The LBGT community in North Carolina just got a big show of solidarity from none other than Bruce Springsteen.First off, I have a problem with this being called an "anti-gay" or "anti-LGBT" law, but that's a post for a different time. I'm afraid this is going to lead to every establishment open to the public having to make 16 - 20 different bathrooms, leading to an ever-escalating "bathroom equality war" where we have new and unique special snowflakes that need to be catered to. Honestly, the bathroom is binary: you have an innie or an outie. Period. I don't see why this is an issue at all.
The rock icon announced Friday on his official website that he is canceling Sunday's scheduled show in Greensboro to protest the state's newly passed House Bill 2 — dubbed the "bathroom law" — which dictates which public restrooms may be used by transgender individuals and prevents LGBT individuals to sue over human rights violations in the workplace.
Secondly, to get something else out of the way: Springsteen has every right in the world to cancel his concert. Happens all the time, often over illness or weather-related or any other number of instances. It's his show, his rules. If he honestly feels that strongly, good on him for taking a stance.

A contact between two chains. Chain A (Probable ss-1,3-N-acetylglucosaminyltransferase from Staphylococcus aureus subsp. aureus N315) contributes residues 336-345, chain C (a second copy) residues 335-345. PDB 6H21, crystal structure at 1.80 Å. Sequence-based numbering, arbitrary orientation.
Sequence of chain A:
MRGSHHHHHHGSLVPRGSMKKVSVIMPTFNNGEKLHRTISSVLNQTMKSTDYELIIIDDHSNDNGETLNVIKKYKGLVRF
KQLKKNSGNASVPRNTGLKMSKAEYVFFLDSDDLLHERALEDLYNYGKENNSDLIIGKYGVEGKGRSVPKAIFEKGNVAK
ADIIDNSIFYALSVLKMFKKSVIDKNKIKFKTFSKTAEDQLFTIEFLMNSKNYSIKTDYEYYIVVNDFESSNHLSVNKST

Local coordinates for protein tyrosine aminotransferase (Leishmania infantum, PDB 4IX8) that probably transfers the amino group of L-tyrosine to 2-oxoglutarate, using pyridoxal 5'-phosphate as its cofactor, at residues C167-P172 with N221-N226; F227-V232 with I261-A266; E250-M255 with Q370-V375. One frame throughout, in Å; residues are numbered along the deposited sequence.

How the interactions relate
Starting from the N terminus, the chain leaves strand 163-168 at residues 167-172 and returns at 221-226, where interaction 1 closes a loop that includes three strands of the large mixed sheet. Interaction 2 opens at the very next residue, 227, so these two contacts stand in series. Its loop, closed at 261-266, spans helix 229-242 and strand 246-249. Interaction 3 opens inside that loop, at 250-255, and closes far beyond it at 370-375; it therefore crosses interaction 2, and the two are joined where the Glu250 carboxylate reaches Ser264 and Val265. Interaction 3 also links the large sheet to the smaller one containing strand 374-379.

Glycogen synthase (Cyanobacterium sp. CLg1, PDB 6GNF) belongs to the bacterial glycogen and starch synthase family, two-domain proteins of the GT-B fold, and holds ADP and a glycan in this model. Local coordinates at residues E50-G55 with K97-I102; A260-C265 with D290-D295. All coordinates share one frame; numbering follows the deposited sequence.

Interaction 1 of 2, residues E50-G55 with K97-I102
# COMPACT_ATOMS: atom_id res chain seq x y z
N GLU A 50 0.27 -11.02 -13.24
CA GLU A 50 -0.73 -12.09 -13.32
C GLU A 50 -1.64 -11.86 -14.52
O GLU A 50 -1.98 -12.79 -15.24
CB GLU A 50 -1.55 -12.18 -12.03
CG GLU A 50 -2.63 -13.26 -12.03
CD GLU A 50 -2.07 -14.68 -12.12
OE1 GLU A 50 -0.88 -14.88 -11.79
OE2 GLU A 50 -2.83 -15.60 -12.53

What I really want to know, though, is this: What do you suppose the Venn diagram of "people that applaud Springsteen's decision to cancel his show in NC" and "people who think Christian bakers should be forced to make cakes for gay weddings" looks like? I'd wager that's pretty close to a circle. To be intellectually honest and consistent, if you think someone that provides a service (whether that be a baker or a singer) should be forced to provide said service to their public regardless of how they feel about said public, then Springsteen should have been forced to put on that concert.
The whole "Christian bakers need to be forced to make cakes" business is ludicrous to say the least. It's a free-market solution in search of a problem: I'd wager there's plenty of bakers out there perfectly happy to take your money in exchange for a cake. I'd wager there's plenty that would make a cake for the Lord High Chuthulu as long as your money's green. If a baker feels so principled that they would turn away perfectly good cash money, well, power to them. Maybe they'll make their business up making cakes for other small-minded people.
Then again, I have to wonder about the mindset of someone that would want to eat a cake prepared by someone they forced to make it...
That is all.